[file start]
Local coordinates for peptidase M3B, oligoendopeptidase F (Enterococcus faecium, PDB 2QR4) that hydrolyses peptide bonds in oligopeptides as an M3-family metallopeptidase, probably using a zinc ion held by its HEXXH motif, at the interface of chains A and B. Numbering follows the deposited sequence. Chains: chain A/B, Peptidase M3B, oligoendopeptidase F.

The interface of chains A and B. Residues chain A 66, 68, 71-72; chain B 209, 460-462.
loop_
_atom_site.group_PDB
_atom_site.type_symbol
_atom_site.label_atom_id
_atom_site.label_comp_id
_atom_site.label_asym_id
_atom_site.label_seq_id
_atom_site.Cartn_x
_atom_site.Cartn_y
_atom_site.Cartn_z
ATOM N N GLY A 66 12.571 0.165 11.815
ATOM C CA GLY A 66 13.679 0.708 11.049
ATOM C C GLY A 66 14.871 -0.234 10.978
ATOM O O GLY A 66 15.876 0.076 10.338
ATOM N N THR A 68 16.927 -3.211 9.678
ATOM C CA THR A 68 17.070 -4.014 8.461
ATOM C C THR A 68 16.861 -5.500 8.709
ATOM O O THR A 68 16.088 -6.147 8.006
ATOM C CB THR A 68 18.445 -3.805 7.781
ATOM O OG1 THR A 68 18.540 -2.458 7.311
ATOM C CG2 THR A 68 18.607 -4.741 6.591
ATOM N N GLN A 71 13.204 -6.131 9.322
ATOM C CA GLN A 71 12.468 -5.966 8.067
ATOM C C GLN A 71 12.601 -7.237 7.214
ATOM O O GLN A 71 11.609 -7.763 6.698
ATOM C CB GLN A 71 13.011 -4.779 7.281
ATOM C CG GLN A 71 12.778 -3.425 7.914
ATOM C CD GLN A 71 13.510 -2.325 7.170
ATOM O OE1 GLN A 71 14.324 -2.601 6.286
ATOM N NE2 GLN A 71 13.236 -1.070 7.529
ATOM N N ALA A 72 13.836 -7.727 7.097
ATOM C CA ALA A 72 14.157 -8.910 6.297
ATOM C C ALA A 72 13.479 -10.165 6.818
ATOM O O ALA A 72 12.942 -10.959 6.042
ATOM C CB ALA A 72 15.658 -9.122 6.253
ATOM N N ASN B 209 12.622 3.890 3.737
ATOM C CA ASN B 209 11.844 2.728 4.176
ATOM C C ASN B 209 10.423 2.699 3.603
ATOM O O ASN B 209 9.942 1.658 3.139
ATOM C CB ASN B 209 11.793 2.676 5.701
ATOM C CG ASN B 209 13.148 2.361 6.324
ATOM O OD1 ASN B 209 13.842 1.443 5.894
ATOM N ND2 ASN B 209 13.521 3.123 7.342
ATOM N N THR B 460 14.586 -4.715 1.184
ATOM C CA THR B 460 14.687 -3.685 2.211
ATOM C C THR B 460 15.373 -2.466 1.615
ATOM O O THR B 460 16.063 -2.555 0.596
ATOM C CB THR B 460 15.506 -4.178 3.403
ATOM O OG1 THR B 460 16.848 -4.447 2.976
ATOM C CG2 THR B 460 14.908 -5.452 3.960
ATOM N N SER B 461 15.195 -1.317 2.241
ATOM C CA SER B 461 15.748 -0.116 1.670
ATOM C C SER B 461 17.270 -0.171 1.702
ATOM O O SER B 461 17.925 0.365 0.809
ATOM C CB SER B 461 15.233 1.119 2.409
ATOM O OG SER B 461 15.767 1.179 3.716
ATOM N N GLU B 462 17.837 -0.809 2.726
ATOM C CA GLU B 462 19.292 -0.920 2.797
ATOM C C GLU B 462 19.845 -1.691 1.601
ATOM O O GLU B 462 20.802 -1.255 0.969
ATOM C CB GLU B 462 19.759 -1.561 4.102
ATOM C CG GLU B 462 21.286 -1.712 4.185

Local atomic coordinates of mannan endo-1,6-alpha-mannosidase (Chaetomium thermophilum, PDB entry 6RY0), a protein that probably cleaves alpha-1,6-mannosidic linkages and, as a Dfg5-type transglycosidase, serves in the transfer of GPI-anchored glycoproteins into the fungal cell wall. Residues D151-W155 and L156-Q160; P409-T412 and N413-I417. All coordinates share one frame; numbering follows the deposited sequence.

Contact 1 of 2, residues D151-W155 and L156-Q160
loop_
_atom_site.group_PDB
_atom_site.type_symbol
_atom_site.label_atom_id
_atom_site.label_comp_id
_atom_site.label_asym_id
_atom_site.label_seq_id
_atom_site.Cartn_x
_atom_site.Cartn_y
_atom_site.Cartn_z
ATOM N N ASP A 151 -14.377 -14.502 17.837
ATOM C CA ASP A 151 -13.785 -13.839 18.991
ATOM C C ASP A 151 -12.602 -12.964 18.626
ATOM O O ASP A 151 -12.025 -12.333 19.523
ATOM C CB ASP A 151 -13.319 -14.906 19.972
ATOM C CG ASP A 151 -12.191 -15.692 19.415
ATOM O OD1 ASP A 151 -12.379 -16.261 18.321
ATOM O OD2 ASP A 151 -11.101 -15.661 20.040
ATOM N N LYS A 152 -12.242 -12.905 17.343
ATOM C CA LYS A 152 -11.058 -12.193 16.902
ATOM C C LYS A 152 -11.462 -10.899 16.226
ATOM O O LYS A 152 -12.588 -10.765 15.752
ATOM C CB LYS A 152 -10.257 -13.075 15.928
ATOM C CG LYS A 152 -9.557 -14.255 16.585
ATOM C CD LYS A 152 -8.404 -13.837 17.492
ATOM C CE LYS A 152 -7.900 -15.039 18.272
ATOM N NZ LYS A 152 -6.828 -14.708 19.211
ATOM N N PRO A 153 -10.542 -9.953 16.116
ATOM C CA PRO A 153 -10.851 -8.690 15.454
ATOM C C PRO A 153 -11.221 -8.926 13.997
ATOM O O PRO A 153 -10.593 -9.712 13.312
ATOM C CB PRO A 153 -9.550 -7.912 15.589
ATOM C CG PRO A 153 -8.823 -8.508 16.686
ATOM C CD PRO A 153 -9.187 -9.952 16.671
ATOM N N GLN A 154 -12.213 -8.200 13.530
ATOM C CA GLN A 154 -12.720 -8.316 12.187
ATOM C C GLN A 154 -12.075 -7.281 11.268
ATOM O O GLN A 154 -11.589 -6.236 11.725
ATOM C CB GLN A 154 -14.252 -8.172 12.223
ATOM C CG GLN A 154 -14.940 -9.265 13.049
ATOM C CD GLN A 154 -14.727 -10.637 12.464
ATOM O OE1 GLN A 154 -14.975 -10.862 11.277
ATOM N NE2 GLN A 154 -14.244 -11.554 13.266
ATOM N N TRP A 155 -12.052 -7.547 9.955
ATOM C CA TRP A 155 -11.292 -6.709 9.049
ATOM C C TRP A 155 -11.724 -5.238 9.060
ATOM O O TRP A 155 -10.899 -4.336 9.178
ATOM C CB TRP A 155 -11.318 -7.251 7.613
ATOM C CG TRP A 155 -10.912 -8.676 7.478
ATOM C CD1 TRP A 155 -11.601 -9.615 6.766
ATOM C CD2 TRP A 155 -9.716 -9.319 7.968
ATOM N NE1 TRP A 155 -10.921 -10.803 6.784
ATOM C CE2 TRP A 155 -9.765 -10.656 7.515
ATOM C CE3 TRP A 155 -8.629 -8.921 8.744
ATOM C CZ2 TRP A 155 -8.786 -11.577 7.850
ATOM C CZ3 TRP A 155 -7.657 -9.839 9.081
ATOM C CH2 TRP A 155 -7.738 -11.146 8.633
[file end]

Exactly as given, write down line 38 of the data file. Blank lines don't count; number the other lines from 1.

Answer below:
ATOM N N ASN B 209 12.622 3.890 3.737